Ibrahim ‘Iba’ N’Diaye, Director, Centre d’Etudes Multipolaire “Do” Kayidara” 

Heir to great empires (Wagadu, Mali and Songhay) and kingdoms (Jara, Tekrur, Sooso, Manden, Masina, etc.), the Malian Nation has traditional systems of governance that have helped to prevent, manage and/or resolve conflicts, promote living together and guarantee peace, to a very large extent. Because it has survived several violent episodes of conquest to control areas of wealth production and trans-Saharan trade, this Malian Nation has become a crucible of solidarity-based governance tinged with a distinct humanism called ‘mOgOya’ or ‘Maaya’, which demands that the ‘human person’ be honoured and the condition of ‘animality’ or ‘baganya’ rejected. Our aim will be to explain the cardinal values and essential principles that have served as the basis for this form of governance, which has been accepted and validated in Mali since the Assizes of Kurukanfuga I in 1235-36 and Kurukanfuga II in 1255-56, on the basis of the teachings drawn from the traditional initiatory school called ‘do ‘kayidara’. The sedentary, semi-nomadic and nomadic components of the Malian nation had formalised and codified ways of maintaining personal peace in the home, social cohesion in the city and shared prosperity in the country. Today, it is essential to explore the contours and contents of such schemes for organising society and governing the city in order to bring about the emergence of a renewed civic consciousness and to succeed in the process of rebuilding the modern state.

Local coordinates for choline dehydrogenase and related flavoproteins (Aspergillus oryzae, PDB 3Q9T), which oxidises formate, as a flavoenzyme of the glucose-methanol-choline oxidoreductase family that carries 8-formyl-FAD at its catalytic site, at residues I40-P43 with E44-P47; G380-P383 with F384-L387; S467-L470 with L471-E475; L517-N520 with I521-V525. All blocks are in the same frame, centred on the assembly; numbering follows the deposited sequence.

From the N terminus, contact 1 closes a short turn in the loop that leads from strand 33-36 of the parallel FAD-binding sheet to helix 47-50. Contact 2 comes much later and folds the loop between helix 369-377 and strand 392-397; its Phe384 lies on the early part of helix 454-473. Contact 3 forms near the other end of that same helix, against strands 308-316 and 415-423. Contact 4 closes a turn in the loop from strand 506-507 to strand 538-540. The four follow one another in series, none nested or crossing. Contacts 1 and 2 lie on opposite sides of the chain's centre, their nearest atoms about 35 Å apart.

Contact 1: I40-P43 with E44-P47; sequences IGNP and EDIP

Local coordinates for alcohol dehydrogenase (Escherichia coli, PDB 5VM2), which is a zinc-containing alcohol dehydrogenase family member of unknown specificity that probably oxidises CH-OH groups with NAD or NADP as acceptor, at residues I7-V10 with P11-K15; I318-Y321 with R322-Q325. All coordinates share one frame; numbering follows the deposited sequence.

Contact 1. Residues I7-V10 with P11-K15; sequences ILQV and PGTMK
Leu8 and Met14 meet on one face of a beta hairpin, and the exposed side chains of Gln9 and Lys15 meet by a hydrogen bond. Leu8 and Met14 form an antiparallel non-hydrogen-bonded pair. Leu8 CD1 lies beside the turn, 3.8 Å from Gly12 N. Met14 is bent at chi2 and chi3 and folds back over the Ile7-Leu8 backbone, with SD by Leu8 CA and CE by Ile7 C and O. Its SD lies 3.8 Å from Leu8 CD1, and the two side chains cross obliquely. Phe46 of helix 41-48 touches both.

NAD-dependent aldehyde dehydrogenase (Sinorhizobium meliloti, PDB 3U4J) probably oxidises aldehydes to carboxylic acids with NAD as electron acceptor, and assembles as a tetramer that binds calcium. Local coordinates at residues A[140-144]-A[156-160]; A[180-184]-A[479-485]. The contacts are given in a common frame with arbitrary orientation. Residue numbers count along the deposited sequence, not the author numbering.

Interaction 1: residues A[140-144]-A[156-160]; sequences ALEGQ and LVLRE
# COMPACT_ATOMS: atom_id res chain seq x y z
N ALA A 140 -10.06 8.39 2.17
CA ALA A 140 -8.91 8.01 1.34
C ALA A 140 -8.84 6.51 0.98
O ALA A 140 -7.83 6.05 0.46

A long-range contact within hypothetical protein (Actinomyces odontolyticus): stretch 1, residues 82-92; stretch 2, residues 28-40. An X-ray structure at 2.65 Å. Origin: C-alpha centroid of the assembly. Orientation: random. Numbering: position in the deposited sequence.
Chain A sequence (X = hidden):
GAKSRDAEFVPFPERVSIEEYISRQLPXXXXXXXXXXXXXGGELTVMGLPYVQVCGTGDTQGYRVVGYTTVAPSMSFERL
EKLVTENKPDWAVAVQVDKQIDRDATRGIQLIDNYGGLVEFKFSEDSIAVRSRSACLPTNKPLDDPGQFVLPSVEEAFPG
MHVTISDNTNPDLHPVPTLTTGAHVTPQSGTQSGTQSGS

Ali Moussa Iye, writer and independent researcher in political anthropology, founder of Afrospectives 

This  paper presents an endogenous system of governance that Somali-Issa pastoralists developed in order to cope with the issue of power-sharing, justice, social cohesion and conflict resolution. Elaborated in the sixteenth century, this socio-political contract called the “Xeer Issa” is a concrete illustration of the responses given by pastoral communities to the critical questions of human existence: relationship between culture and nature,  individual rights and collective obligations,  ethics and politics, temporal power and spiritual force, and authority and power. The paper highlights the political philosophy on which this system is built